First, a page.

“None of us really pay attention to blogs,” says Wilder. “That was huge for us in the beginning. We didn’t know how important it was and then it almost set us up for this weird backlash.”

Of course when he says `backlash,’ he means it in a good way. “We got signed because of MySpace,” Wilder adds. In an age when positive online reaction can bestow instant notoriety, Yeasayer’s ascendancy has been brief but meteoric. But as the internet giveth, so too does it taketh away. Accordingly, the band’s own website maintains an austere, if not somewhat cryptic design. Adorned with such foreboding statements as “The day for man has finally come” and a flashing pyramid graphic which unabashedly proclaims “By 2080 only enlightenment can prevent terror everywhere,” it seems almost a conscientious effort to prevent their mystique from evaporating too quickly in the wake of a furious rise. Or maybe it’s as simple as Wilder explains: “We like to fuck with people a little bit.”

Dogmatic or not, Yeasayer are acutely aware of the part rhetoric has to play in this world of estranged cultural ideas, musically or otherwise. “I was collecting religious tracts,” Keating says of the inspiration for the online red herrings. Still one cannot fully appreciate All Hour Cymbals without realizing how lyrical themes contribute to its musical expression, misinterpreted as they may often be.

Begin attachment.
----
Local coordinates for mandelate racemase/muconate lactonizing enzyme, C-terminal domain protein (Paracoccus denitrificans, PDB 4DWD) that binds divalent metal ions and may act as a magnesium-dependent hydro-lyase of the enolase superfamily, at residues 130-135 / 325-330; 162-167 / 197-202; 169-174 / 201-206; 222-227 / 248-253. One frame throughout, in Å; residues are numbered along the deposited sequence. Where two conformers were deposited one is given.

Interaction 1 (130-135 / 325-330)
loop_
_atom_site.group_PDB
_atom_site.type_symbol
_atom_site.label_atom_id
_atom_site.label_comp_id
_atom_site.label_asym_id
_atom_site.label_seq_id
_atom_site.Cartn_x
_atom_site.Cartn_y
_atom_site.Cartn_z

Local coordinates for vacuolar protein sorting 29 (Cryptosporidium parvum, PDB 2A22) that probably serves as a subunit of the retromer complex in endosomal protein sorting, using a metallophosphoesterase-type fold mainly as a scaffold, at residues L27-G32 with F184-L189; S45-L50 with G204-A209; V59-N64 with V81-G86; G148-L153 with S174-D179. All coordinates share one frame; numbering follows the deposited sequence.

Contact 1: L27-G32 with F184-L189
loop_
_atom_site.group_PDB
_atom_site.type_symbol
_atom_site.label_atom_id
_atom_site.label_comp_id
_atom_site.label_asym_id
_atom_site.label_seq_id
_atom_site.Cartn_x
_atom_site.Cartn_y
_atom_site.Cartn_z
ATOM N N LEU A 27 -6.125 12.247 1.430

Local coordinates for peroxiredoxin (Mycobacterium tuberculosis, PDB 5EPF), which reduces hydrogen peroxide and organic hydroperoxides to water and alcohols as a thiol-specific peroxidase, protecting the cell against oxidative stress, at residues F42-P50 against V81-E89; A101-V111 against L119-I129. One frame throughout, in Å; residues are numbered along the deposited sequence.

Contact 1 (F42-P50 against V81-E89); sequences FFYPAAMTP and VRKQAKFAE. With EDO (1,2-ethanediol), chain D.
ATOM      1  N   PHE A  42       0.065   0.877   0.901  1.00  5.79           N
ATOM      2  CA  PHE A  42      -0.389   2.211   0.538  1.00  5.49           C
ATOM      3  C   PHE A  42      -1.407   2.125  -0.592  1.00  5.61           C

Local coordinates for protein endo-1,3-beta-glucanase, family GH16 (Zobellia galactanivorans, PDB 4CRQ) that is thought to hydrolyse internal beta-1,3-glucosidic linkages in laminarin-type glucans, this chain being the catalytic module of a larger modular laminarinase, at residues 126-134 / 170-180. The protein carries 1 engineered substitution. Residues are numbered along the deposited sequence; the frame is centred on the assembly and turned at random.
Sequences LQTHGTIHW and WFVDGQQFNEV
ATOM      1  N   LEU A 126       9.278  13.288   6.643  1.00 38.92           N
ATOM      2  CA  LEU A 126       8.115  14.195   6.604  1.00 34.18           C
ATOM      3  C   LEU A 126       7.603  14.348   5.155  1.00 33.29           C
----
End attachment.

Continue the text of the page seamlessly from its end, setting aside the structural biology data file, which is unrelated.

“What’s funny is that people have latched onto the pamphlet that came with the single [for “2080”] and I feel like they interpreted the song’s meaning by that rather than listening to the lyrics,” Wilder says.

I can’t sleep when I think about the times we’re living in/I can’t sleep when I think about the future I was born into,” Keating laments on “2080,” the much lauded track that broke the band to the hordes of voracious blog-ivores. Morose as the future it seems to portend, the song is undeniably triumphant. Understanding though, is obviously another thing altogether, and if left to venture a guess this journalist would suggest meaning lies somewhere with the unforeseen consequences of the agricultural revolution and subsequent destruction wreaked upon the earth’s ecosystems by its insatiable spread.

“Either that or global warming,” Keating says of its possible meanings. Then again, I could be projecting. But later lines in the chanted chorus—”We could all grab at the chance to be handsome farmers” and “We can pickle our fate with the blue ribbon winners of county contests“—underscore much more expansive quandaries.

“It still makes sense in some way,” Tuton says. And he’s right. For Yeasayer, though, it’s not about suffocating the listener by confronting head-on a culture absorbed with pro-natalistic endeavors or other problems of global proportions.